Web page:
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M's Story
M’s Story

Our Covid-19 Story

Always laugh when you can.  It is cheap medicine…Lord Byron.  Everyone has been touched by the covid-19 pandemic.  Our family was no exception.  Although we have been following CDC and state guidelines, doesn’t mean everyone else do.  Our story of covid-19 begun about three weeks ago, I was only running into the store to get essential items for our family.  As a precaution since this whole pandemic started, we have kept M away from anyone due to his health issues.  True a mask would have been handy while in the store; but due to some people hoarding finding masks,  tissue, lysol and gloves were impossible.  Moving forward, I was standing in the check outline with my buggy.  Yes, I made sure to maintain at least six feet distance with the lady in front of me.  However, a lady with no buggy came up behind me.  She started coughing.  I could feel her breath on the back on my neck.  I turned around to give her the eye (cover your cough).  She did not but instead kept coughing.  Hence, I moved to the front of my buggy to put space in between us.  Other customers were looking at her too.   Once in the car, I wiped my hands and neck with sanitizer.  After several days, I developed a really awful sore throat.  It would come and go with a vengeance.  So after four days of dealing with it, I called teladoc.  Noteworthy, on the third day on top of sore throat a new problem of headaches appeared.  They were unusual headaches, I never experienced before.  All this time I was still trying to take care of M even when feeling so drain.  The teladoc informed me that my concerns or symptoms were that of covid-19.  I was confused because there was no fever.  He noted that a person could be systematic or a-systematic and spread the virus.  He recommended self-quarantine along with M plus husband.  Thus, I requested to be tested for covid-19.   However, I learned my primary health care provider has to request it.  So at 7:45 a.m the next day, I am standing outside my doctors’ office.  The new procedure consist of waiting outside for a nurse to triage you and then you wait in the car.  I finally got a call on my cell phone.  They were hesitant about seeing me given my symptoms, by this point I had developed a cough.  I pleaded my case to be seen again by another doctor and be tested.  After waiting some more in the car, they finally agreed to see me.  I was given a mask and taken to back.  I understand that my age kicked me out of the criteria for testing, but on the news they said testing was available for everyone.  On the contrary, I sense my doctor was wrestling with do I deserve to be tested.  Apparently, the covid-19 testing was limited.  I reminded the doctor of my underlying health conditions and symptoms.  It seem like eternity I waited in the room by myself.  Finally, the doctor came back into the room with mask on.  At first, he recommended writing a referral for me to be tested at a drive thru site, that was taking place around 11 to about 12 or until they run out.  I know I am not the smartest person in the world, however, I reasoned with the doctor (why go wait another two hours to be tested and take the chance they run out before I am seen; then have to come back to doctor to be seen again; while I am already here just test me).  After the doctor left the room again, I could hear nurses and doctor talking about my situation.  Later a nurse came in with PPE on to test me for strep throat.  Of course, it came back negative.  The doctor returned and stated my throat was indeed inflamed badly.  He finally agreed to give me the convid-19 test.   The test was given by a nurse in full PPE gear.  It would be a long week of isolation before my phone call, to let me know to add another week of family isolation until I am symptom free.  The bright side so far, M seem happy and symptom free…he keep telling me ‘love you’  each time he see me.  I am so thankful to be home with my family during this pandemic.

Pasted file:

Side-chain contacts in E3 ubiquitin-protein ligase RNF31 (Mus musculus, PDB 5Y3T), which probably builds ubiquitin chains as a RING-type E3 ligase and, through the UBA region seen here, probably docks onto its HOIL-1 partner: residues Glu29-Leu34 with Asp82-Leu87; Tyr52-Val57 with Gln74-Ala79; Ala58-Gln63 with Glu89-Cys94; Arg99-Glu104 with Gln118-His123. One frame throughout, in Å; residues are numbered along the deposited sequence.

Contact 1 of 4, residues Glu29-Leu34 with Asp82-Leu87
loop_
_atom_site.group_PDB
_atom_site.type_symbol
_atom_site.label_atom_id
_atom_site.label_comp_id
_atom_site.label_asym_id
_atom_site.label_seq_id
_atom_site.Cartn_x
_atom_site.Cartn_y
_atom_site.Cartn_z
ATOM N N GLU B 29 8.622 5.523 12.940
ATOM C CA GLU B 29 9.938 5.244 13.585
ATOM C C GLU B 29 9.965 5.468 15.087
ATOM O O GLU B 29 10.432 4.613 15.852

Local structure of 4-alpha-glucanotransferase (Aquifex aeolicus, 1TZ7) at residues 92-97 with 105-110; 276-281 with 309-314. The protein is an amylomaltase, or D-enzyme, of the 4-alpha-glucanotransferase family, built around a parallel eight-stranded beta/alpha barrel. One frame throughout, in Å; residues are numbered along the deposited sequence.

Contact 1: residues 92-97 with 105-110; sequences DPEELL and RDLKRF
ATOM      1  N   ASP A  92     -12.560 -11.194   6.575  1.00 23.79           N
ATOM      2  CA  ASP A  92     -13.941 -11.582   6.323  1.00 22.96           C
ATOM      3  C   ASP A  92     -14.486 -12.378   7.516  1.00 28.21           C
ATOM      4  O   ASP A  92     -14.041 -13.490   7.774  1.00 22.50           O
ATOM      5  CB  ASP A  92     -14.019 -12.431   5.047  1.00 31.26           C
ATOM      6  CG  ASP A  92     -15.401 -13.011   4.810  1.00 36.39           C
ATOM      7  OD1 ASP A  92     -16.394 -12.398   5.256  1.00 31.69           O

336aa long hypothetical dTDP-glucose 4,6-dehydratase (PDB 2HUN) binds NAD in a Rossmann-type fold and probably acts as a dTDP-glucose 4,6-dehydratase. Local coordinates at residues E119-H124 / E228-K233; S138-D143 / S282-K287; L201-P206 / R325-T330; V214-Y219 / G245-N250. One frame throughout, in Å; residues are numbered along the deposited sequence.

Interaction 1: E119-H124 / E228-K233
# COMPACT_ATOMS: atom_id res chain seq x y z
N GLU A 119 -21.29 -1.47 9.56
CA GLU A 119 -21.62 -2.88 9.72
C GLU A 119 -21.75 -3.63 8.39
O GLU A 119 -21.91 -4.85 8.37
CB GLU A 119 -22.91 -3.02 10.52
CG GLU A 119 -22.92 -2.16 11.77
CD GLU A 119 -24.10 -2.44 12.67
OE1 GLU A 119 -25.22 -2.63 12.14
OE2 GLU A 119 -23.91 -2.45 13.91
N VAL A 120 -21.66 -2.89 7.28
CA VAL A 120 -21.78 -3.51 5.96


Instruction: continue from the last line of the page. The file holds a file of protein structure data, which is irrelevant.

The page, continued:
Simply an autism mom resting at home




The Porch